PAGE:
Heel pain

Last evidence check March 2011

The diagnosis of plantar fascitis is usually a clinical one and investigations contribute little. They are of most use in elucidating a suspected inflammatory arthropathy or stress fracture.

Blood investigations

If an inflammatory condition is suspected a full blood count, ESR, CRP, rheumatoid screen, antibody screen and HLA serotype may be helpful. We have found these tend to be non-specific and an isotope bone scan is often more helpful. There are no publications on the value of these or other blood tests in plantar fascitis.


heel spur xray

A "heel spur" - a shelf not a spur, and not the cause of heel pain

A standing lateral hindfoot view will show calcaneal pathology including stress fractures, erosions at the plantar fascial attachments, subtalar arthritis and calcaneal spurs. An oblique view has been suggested to show stress fractures and erosive changes. An isotope bone scan may show increased uptake at the medial calcaneal tubercle: the sensitivity is about 60% and specificity 100% (Williams et al 1987, Ozdemir 2002). Both ultrasound and MR scanning show plantar fascia thickening, perifascial oedema and areas of disruption. (Gibbon and Long 1999, Yu 2000, Kane 2001).

Plantar calcaneal spurs are seen in 60-90% of patients with plantar fascitis and 10-30% of the normal population. Therefore, as there are many more people without plantar fascitis than with, the vast majority of spurs are asymptomatic. Contrary to common belief, the "spur" is actually a shelf of bone seen end on and lies in the attachment of flexor digitorum brevis rather than the plantar fascia. As spurs may be asymptomatic and removal of the spur seems no better than plantar fascial release alone in surgically treated patients, the spur should probably be seen as a marker of plantar fascitis but not the cause of symptoms.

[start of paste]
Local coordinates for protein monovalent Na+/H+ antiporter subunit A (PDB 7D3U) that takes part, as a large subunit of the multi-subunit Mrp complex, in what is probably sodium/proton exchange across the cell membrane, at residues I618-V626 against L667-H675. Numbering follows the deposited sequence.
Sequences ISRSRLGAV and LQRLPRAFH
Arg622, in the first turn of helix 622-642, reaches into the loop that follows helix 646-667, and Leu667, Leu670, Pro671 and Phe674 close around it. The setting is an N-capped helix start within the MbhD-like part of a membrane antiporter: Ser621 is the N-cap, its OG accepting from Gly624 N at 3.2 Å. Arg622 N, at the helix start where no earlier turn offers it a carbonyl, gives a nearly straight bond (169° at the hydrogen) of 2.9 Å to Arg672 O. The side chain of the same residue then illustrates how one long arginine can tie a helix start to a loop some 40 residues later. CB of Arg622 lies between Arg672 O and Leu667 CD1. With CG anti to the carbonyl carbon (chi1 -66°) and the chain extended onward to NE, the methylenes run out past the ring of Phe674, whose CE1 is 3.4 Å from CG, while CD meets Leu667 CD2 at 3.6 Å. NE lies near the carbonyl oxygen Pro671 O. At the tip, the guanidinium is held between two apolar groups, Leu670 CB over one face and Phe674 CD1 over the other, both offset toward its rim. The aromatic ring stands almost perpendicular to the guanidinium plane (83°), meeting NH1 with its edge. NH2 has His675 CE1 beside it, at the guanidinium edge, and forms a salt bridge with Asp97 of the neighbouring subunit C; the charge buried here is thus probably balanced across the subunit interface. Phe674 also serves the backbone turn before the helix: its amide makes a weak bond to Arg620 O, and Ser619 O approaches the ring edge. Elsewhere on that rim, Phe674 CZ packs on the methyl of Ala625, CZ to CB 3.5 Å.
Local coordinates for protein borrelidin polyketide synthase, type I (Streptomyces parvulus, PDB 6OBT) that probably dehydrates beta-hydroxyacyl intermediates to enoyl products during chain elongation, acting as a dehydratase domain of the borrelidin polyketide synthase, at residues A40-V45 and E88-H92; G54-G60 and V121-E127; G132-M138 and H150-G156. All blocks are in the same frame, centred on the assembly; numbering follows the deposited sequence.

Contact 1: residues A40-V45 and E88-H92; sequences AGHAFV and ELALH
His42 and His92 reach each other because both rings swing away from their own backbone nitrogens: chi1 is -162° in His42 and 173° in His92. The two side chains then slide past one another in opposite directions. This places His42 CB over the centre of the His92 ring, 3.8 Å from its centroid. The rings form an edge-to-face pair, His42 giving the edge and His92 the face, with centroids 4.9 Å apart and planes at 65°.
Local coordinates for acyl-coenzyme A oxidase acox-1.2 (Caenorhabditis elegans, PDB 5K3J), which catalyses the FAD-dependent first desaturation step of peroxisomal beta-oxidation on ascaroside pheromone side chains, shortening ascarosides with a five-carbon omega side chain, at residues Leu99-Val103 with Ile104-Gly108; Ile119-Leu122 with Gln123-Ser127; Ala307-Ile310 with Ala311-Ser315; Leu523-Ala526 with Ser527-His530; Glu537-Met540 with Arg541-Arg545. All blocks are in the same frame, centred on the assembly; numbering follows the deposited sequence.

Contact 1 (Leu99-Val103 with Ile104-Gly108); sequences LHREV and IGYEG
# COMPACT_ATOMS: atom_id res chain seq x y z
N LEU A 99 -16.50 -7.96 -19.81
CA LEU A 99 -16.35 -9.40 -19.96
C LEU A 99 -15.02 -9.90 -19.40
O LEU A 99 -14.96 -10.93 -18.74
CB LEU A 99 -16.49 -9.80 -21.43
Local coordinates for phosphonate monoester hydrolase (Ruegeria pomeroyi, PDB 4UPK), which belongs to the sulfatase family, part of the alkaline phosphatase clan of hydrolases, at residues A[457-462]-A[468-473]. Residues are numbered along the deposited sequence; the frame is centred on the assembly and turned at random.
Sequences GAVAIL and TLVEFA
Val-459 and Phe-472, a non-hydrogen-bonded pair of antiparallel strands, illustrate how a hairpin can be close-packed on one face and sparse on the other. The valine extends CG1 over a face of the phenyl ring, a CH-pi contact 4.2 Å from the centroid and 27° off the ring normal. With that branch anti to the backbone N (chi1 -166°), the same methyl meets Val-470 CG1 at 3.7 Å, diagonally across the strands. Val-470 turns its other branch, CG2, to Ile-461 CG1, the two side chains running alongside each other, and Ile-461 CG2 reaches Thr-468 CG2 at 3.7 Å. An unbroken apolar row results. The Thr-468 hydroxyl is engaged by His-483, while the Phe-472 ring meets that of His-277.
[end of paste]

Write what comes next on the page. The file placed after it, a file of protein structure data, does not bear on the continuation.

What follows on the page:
Both ultrasonography and MRI show thickening of the plantar fascia in symptomatic patients. Tibialis posterior tendonopathy occasionally co-exists with plantar fasciitis and can be shown by either of these modalities.

Few studies of imaging consider the impact of the results of imaging investigations on the diagnostic process, treatment plan or prognosis. Williams et al found that 55% of patients with plantar fascitis and increased uptake on isotope scanning had persistent symptoms requiring injection compared to 28% of those without increased uptake. However, those with increased uptake were more likely to respond to injection than those without increase (76% versus 16%). Their diagnostic criteria and treatment protocol may not have been standardised so it is difficult to draw conclusions. Frater et al (2006) found that a response to injection was associated with focal rather than diffuse uptake on the blood-pool images of an isotope scan. However, it is unlikely that a clinician would perform an expensive test involving radiation dosage to predict the need for, or response to, an injection.

Routine Xrays of patients with plantar fascitis are not worthwhile. Levy et al (2006) found abnormalities that infulenced management in only 4/215 patients with plantar heel pain.

Imaging is probably only of value in elucidating clinically borderline cases or identifying a systemic inflammatory condition. We usually use isotope bone scanning for both indications although are increasingly using as sufficient expertise becomes available locally.

Other investigations

Nerve conduction testing may occasionally be useful in suspected tarsal tunnel syndrome or the "heel pain triad" of plantar fasciitis, tibialis posterior tendonopathy and tarsal tunnel syndrome.